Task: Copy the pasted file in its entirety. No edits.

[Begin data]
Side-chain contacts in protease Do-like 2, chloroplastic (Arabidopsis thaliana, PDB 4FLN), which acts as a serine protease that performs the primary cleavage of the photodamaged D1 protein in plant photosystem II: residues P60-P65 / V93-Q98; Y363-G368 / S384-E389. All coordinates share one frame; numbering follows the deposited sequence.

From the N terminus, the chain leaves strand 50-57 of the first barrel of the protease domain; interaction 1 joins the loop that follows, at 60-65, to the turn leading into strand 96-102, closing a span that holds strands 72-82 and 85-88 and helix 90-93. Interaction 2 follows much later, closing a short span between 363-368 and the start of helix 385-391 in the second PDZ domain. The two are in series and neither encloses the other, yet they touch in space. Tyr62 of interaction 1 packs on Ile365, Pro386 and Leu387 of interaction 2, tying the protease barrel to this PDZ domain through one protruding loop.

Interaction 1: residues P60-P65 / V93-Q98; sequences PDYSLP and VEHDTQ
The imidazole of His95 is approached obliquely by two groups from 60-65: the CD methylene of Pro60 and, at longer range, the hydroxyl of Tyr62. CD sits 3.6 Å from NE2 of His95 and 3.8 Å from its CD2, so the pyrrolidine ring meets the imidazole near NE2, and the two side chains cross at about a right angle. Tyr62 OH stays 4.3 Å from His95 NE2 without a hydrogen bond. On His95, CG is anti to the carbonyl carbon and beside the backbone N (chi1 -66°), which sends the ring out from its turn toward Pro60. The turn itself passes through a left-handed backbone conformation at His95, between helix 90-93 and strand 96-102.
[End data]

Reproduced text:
Side-chain contacts in protease Do-like 2, chloroplastic (Arabidopsis thaliana, PDB 4FLN), which acts as a serine protease that performs the primary cleavage of the photodamaged D1 protein in plant photosystem II: residues P60-P65 / V93-Q98; Y363-G368 / S384-E389. All coordinates share one frame; numbering follows the deposited sequence.

From the N terminus, the chain leaves strand 50-57 of the first barrel of the protease domain; interaction 1 joins the loop that follows, at 60-65, to the turn leading into strand 96-102, closing a span that holds strands 72-82 and 85-88 and helix 90-93. Interaction 2 follows much later, closing a short span between 363-368 and the start of helix 385-391 in the second PDZ domain. The two are in series and neither encloses the other, yet they touch in space. Tyr62 of interaction 1 packs on Ile365, Pro386 and Leu387 of interaction 2, tying the protease barrel to this PDZ domain through one protruding loop.

Interaction 1: residues P60-P65 / V93-Q98; sequences PDYSLP and VEHDTQ
The imidazole of His95 is approached obliquely by two groups from 60-65: the CD methylene of Pro60 and, at longer range, the hydroxyl of Tyr62. CD sits 3.6 Å from NE2 of His95 and 3.8 Å from its CD2, so the pyrrolidine ring meets the imidazole near NE2, and the two side chains cross at about a right angle. Tyr62 OH stays 4.3 Å from His95 NE2 without a hydrogen bond. On His95, CG is anti to the carbonyl carbon and beside the backbone N (chi1 -66°), which sends the ring out from its turn toward Pro60. The turn itself passes through a left-handed backbone conformation at His95, between helix 90-93 and strand 96-102.